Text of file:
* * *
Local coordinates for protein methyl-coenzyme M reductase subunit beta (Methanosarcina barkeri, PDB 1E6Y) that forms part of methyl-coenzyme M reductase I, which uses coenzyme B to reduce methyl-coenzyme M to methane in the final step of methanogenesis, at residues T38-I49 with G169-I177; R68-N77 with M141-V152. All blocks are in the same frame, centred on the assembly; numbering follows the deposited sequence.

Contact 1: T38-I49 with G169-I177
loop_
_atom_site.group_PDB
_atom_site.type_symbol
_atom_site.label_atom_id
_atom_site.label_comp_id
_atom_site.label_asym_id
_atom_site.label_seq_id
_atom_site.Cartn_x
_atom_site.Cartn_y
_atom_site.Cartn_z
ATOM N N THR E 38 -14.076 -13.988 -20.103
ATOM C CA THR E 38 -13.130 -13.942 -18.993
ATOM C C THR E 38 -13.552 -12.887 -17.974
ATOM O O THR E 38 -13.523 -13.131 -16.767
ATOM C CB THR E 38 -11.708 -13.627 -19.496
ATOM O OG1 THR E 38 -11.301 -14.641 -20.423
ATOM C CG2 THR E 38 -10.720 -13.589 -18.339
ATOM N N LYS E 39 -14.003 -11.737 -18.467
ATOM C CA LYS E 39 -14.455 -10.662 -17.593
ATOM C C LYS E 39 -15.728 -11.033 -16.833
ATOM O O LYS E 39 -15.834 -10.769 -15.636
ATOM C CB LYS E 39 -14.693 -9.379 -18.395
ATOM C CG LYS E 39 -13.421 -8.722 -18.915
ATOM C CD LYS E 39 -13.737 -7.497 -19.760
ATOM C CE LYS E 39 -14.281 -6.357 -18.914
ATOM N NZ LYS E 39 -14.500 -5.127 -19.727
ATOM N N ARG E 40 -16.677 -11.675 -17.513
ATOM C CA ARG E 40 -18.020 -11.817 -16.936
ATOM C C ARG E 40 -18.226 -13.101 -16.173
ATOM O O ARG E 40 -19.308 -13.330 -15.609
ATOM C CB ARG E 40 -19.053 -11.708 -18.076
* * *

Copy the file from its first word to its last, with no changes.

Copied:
Local coordinates for protein methyl-coenzyme M reductase subunit beta (Methanosarcina barkeri, PDB 1E6Y) that forms part of methyl-coenzyme M reductase I, which uses coenzyme B to reduce methyl-coenzyme M to methane in the final step of methanogenesis, at residues T38-I49 with G169-I177; R68-N77 with M141-V152. All blocks are in the same frame, centred on the assembly; numbering follows the deposited sequence.

Contact 1: T38-I49 with G169-I177
loop_
_atom_site.group_PDB
_atom_site.type_symbol
_atom_site.label_atom_id
_atom_site.label_comp_id
_atom_site.label_asym_id
_atom_site.label_seq_id
_atom_site.Cartn_x
_atom_site.Cartn_y
_atom_site.Cartn_z
ATOM N N THR E 38 -14.076 -13.988 -20.103
ATOM C CA THR E 38 -13.130 -13.942 -18.993
ATOM C C THR E 38 -13.552 -12.887 -17.974
ATOM O O THR E 38 -13.523 -13.131 -16.767
ATOM C CB THR E 38 -11.708 -13.627 -19.496
ATOM O OG1 THR E 38 -11.301 -14.641 -20.423
ATOM C CG2 THR E 38 -10.720 -13.589 -18.339
ATOM N N LYS E 39 -14.003 -11.737 -18.467
ATOM C CA LYS E 39 -14.455 -10.662 -17.593
ATOM C C LYS E 39 -15.728 -11.033 -16.833
ATOM O O LYS E 39 -15.834 -10.769 -15.636
ATOM C CB LYS E 39 -14.693 -9.379 -18.395
ATOM C CG LYS E 39 -13.421 -8.722 -18.915
ATOM C CD LYS E 39 -13.737 -7.497 -19.760
ATOM C CE LYS E 39 -14.281 -6.357 -18.914
ATOM N NZ LYS E 39 -14.500 -5.127 -19.727
ATOM N N ARG E 40 -16.677 -11.675 -17.513
ATOM C CA ARG E 40 -18.020 -11.817 -16.936
ATOM C C ARG E 40 -18.226 -13.101 -16.173
ATOM O O ARG E 40 -19.308 -13.330 -15.609
ATOM C CB ARG E 40 -19.053 -11.708 -18.076